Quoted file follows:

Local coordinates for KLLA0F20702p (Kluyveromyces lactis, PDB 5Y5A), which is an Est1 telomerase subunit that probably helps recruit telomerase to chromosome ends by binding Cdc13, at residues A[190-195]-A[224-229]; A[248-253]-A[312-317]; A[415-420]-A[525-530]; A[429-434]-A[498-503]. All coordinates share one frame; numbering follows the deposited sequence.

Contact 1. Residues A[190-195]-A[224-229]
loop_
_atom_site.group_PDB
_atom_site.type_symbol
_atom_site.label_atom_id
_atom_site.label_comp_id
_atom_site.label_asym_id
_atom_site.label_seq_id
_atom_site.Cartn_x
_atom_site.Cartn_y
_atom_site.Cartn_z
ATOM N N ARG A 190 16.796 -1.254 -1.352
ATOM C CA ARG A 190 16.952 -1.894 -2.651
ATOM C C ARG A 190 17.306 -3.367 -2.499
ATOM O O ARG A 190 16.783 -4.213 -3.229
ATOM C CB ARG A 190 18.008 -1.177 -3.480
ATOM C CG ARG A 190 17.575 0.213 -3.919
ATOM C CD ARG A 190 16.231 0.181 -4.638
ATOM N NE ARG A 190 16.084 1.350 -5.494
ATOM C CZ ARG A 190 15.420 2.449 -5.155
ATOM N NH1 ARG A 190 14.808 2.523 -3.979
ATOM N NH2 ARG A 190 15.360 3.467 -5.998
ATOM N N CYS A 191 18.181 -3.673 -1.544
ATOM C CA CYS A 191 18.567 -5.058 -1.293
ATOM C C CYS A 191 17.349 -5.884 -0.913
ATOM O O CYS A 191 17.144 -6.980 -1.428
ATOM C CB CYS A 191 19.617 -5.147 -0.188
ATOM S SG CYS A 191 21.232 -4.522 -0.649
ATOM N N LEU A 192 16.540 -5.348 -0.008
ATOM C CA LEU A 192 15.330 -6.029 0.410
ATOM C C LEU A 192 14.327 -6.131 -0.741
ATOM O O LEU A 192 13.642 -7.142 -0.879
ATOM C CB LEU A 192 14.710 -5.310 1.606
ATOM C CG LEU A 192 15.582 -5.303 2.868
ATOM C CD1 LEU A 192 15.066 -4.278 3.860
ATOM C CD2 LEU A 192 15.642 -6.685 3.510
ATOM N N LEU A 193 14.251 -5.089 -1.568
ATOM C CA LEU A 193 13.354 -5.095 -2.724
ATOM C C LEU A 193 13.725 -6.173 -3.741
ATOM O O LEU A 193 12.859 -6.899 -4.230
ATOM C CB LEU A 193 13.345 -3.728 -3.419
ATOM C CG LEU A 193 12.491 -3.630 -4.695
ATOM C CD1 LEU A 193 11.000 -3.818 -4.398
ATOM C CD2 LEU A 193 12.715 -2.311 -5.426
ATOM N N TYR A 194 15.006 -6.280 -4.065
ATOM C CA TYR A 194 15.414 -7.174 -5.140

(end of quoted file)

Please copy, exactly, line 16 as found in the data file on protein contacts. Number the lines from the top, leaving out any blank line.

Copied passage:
ATOM O O ARG A 190 16.783 -4.213 -3.229